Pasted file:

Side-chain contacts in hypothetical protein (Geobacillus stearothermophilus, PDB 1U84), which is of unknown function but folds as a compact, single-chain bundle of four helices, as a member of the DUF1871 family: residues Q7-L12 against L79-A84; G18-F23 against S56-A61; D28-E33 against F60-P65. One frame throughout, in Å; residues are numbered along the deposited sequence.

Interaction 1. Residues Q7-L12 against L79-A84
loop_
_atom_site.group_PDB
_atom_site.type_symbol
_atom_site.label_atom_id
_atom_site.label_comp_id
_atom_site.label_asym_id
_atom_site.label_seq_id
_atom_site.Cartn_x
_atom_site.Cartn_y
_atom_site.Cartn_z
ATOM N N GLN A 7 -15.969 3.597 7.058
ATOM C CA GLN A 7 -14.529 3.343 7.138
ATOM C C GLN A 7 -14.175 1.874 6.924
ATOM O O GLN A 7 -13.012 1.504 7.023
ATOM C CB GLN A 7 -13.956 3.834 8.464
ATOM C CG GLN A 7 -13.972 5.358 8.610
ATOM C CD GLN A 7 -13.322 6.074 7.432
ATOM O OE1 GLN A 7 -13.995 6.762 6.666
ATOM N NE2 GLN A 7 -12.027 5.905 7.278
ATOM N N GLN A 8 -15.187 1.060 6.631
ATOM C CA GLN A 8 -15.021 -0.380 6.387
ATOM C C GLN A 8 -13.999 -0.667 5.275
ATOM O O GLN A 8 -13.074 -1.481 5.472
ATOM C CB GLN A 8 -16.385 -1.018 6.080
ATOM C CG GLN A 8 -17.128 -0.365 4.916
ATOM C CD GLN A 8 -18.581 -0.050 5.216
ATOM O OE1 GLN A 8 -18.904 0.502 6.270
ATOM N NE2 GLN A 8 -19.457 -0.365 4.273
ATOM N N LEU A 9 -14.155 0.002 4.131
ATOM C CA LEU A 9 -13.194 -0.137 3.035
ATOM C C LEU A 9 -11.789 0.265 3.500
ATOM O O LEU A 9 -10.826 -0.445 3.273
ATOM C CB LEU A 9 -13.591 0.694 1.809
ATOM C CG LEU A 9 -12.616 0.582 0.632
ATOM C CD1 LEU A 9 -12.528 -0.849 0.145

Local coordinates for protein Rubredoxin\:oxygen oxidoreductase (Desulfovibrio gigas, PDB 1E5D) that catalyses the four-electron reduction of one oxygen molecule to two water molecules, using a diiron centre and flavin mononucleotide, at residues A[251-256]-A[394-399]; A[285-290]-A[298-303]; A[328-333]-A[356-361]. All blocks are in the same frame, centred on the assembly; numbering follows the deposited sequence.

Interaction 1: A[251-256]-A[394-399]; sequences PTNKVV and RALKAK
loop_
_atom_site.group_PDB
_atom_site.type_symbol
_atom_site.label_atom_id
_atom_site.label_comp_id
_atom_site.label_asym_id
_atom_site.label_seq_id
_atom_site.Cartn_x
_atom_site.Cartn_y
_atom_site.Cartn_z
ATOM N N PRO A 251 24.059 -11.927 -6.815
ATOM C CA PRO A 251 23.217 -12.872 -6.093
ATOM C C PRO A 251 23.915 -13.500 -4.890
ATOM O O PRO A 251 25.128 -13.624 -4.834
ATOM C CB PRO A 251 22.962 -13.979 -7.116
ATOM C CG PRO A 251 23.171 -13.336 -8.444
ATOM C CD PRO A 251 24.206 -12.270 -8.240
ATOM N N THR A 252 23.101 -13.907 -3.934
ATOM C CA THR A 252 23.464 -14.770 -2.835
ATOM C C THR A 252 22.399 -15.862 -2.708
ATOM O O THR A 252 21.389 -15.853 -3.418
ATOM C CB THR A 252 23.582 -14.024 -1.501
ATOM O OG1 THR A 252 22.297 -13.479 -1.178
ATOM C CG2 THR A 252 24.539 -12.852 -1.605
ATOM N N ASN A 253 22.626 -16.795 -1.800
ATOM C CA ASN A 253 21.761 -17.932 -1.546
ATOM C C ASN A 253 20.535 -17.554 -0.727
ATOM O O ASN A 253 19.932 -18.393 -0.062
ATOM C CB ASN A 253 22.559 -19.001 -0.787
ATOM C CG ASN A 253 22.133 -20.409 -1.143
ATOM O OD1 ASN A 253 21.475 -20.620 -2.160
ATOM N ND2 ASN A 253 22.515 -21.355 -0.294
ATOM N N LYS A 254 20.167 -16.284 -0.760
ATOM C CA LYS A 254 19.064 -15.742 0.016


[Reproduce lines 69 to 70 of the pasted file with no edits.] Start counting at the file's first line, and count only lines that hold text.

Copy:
ATOM C CG ASN A 253 22.133 -20.409 -1.143
ATOM O OD1 ASN A 253 21.475 -20.620 -2.160